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"Pay of German Army Personnel in Africa" from Tactical and Technical Trends

The following report on German military pay for troops serving in North Africa is from Tactical and Technical Trends, No. 20, March 11, 1943.

[DISCLAIMER: The following text is taken from the U.S. War Department publication Tactical and Technical Trends. As with all wartime intelligence information, data may be incomplete or inaccurate. No attempt has been made to update or correct the text. Any views or opinions expressed do not necessarily represent those of the website.]


For purposes of factual information, a report on the conditions and scales of pay in the German Army personnel in Africa is furnished in the following statement, received from German sources.

The pay is made up of four elements:

(1) Wehrsold                      Army pay
(2) Frontzulage                   Active service allowance
(3) Afrikazulage                  Africa allowance
(4) Kriegsbesoldung (or)          War emoluments
    Friedensgebuehrnisse          Peace emoluments

a. Army Pay

Army pay is disbursed on the 1st, 11th, and 21st of every month, officers and other ranks getting their pay from the same pay clerk, and through the same channels. The following table gives the scales:

Pay group--rank       Pay in lire every 10 days
 16 Pvt 96
 15 Pfc115
 14 Cpl134
 13 Lance Sgt153
 12 Sgt172
 11 1st Sgt191
 10 2d Lt230
  9 Lt258
  8 Capt306

b. Active Service Allowances

Active service allowance amounts to 1 RM (1 Reichsmark = 7.7 lire) per day for each soldier irrespective of rank and is paid out with the Army pay. It must be noted that, although the last period of every month varies from 8 to 11 days, the pay is constant, but the active-service allowance does vary between 61 and 85 lire.

c. Africa Allowances

Africa allowances are reckoned from the date of arrival in Africa, but the money is built up as a credit. When the soldier goes back to Germany on leave or on posting, he takes with him a sort of check which can be cashed at any Pay Office and must be drawn in on payment. The scale is as follows: privates, 2 RM per day; noncommissioned officers, 3 RM; officers, 4 RM.

d. War Emoluments and Peace Emoluments

The difference between these is slight. The former is drawn by noncommissioned officers and officers who in peacetime are civilians; the latter by regular noncommissioned officers and officers of the standing army. In both cases a certain fixed pay is paid in to the banking account of the individual. A lance corporal received between 70 and 90 RM per month, the amount depending on where he lives. He gets more if his home is in a town, because rents are higher than the country.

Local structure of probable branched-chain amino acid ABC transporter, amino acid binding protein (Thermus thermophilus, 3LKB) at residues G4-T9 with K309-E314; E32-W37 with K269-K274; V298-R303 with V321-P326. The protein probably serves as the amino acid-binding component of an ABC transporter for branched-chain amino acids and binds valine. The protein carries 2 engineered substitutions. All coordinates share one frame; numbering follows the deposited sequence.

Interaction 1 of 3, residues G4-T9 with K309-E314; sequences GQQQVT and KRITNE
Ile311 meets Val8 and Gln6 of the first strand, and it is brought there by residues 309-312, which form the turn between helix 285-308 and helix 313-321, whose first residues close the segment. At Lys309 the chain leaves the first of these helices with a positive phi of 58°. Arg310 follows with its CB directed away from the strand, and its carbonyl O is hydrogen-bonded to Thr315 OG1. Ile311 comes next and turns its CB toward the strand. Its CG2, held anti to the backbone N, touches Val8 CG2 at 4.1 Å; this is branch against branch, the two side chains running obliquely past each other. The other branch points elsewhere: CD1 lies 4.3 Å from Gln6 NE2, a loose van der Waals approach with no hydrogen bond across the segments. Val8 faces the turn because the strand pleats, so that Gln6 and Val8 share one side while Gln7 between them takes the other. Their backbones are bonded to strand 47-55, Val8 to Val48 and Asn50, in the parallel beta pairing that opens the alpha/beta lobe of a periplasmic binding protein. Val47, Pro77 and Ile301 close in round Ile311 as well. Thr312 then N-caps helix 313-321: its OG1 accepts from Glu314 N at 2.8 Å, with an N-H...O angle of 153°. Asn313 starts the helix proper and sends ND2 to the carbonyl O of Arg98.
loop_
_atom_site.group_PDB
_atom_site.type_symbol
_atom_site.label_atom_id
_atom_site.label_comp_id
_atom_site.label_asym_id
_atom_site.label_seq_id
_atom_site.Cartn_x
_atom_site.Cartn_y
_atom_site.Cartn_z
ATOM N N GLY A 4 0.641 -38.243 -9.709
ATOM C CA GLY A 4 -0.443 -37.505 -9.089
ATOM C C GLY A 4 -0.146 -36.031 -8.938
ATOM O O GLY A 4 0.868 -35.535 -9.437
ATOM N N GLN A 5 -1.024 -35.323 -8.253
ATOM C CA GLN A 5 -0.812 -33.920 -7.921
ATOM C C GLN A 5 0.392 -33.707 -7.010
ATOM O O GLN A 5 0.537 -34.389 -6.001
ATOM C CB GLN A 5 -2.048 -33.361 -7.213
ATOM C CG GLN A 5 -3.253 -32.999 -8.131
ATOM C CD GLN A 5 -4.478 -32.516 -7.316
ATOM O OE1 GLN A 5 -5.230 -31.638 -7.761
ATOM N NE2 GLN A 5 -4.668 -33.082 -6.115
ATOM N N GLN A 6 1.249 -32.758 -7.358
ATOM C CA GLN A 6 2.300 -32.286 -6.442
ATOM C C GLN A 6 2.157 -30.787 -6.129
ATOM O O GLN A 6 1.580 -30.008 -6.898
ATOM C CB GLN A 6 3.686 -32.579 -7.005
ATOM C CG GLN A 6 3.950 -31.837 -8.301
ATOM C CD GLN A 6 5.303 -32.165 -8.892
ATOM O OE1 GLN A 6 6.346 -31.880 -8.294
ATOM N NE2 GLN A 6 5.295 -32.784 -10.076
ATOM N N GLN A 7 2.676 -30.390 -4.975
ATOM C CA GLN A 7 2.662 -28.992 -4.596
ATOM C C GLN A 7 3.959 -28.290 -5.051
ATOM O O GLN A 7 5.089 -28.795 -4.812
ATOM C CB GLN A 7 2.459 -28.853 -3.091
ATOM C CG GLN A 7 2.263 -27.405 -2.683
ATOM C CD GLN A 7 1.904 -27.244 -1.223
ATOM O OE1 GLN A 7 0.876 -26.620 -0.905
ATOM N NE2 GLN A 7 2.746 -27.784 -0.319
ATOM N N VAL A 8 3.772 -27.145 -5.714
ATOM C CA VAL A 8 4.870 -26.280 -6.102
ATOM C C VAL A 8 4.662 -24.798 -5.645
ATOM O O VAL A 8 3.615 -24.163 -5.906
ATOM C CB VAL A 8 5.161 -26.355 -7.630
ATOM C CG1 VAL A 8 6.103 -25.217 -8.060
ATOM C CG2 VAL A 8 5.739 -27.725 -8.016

The soldier in Africa, therefore, amasses quite a large amount of Italian lire. There is not much he can do with them, and little value is attached to them. It is a common thing for high-stake gambling to cause 8,000 lire to change hands without arousing any feeling on either side. For the thriftier, opportunity is given once a month to send money home. It is handed to the Pay Clerk, who gives a stamped receipt to the soldier and remits to the desired banking account in the Fatherland.

Comment: By converting these pay and allowance rates into United States money of current exchange values, we find the total monthly sums received by German Army personnel in Africa, in the grades of private to captain inclusive, are approximately equivalent to:

Pay group--rank         
  16 Pvt$ 51.45
  15 Pfc  94.78
  14 Cpl  97.78
  13 Lance Sgt 100.77
  12 Sgt 103.76
  11 1st Sgt 106.77
  10 2d Lt 125.02
   9 Lt 129.44
   8 Capt 136.92

The above computation is based on 1 Lire = 5.26 cents and 1 Reichsmark = 40.33 cents, rates of exchange published in U.S. Treasury Dept. Circular No. 1, July 1, 1942.

Attention is called to the fact that the pay of German Army personnel in Africa, as shown in this report, is lower than that of American troops in this theater.


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